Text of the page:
Vitamin D Helpful in Subset of Tuberculosis Patients
Genetic subgroup experiences enhanced response to treatment when vitamin D is added
THURSDAY, Jan. 6 (HealthDay News) -- A genetic subgroup of people with pulmonary tuberculosis may experience an enhanced response to therapy when supplemented by high-dose vitamin D, according to research published online Jan. 6 in The Lancet.
To investigate the effect of adjuvant vitamin D therapy on sputum culture conversion, Adrian R. Martineau, of Queen Mary University of London, and colleagues analyzed outcomes in 126 patients randomly assigned to vitamin D or placebo at baseline and 12, 28, and 42 days after starting standard treatment for tuberculosis.
The intervention group experienced a median time to sputum culture conversion of 36 days, compared with 43.5 days for the placebo group (P = 0.14). This enhanced response, however, was seen only in patients with the tt genotype of the TaqI polymorphism. The mean serum 25-hydroxyvitamin D concentration after 56 days was 101.4 nmol/L in the group that received vitamin D and 22.8 nmol/L in the placebo group.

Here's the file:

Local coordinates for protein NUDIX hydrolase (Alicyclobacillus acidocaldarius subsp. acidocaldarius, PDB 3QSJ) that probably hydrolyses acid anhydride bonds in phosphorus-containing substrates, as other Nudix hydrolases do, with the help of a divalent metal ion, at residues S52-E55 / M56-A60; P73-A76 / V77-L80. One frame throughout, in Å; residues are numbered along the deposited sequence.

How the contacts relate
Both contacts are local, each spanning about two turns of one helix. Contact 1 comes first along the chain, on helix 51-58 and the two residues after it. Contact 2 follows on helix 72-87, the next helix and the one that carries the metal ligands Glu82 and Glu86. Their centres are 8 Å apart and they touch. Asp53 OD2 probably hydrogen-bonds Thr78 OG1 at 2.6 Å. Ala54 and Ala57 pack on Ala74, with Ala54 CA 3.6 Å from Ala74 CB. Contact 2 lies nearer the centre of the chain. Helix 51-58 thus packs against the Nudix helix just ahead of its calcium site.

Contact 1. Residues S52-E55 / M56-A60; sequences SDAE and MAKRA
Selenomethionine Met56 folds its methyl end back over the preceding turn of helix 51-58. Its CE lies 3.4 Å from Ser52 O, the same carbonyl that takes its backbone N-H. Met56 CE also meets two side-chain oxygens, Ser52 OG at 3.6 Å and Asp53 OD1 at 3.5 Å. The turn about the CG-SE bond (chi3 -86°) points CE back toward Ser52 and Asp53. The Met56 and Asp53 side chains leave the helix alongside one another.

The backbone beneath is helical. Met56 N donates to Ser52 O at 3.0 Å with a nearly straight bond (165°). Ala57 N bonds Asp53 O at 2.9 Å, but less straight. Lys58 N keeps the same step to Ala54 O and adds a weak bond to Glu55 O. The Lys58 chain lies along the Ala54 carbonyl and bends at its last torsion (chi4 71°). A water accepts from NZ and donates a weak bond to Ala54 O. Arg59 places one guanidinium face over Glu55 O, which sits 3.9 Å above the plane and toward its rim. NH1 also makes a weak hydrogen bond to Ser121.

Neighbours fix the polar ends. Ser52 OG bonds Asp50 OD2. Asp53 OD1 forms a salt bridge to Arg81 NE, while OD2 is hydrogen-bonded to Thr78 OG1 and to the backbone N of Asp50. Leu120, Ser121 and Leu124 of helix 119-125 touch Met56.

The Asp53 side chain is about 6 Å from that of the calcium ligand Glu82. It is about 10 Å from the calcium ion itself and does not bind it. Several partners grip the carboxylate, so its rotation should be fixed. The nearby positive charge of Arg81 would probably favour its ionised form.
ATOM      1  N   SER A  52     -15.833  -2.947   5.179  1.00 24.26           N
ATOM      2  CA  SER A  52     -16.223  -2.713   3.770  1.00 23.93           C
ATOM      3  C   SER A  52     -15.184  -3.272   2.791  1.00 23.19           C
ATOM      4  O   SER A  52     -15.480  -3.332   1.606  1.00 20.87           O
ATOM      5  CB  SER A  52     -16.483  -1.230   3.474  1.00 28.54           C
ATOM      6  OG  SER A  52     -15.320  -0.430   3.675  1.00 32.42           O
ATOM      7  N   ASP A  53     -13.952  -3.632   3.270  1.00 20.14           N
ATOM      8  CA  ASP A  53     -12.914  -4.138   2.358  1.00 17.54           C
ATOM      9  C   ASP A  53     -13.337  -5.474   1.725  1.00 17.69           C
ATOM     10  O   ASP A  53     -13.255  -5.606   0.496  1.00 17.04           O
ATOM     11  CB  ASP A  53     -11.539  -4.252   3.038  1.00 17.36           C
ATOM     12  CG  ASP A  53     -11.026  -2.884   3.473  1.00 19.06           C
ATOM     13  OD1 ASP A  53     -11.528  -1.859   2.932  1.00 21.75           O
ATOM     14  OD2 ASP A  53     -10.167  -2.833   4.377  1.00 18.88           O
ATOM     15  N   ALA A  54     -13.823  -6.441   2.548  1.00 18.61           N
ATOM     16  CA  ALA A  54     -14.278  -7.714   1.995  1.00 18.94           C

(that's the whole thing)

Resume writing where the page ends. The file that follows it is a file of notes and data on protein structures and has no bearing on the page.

"Administration of four doses of 2.5 mg vitamin D3 increased serum 25-hydroxyvitamin D concentrations in patients receiving intensive-phase treatment for pulmonary tuberculosis. Vitamin D did not significantly affect time to sputum culture conversion in the whole study population, but it did significantly hasten sputum culture conversion in participants with the tt genotype of the TaqI vitamin D receptor polymorphism," the authors write.
Merck Serono donated vitamin D and placebo for the study and funded a meeting on vitamin D convened by two study authors.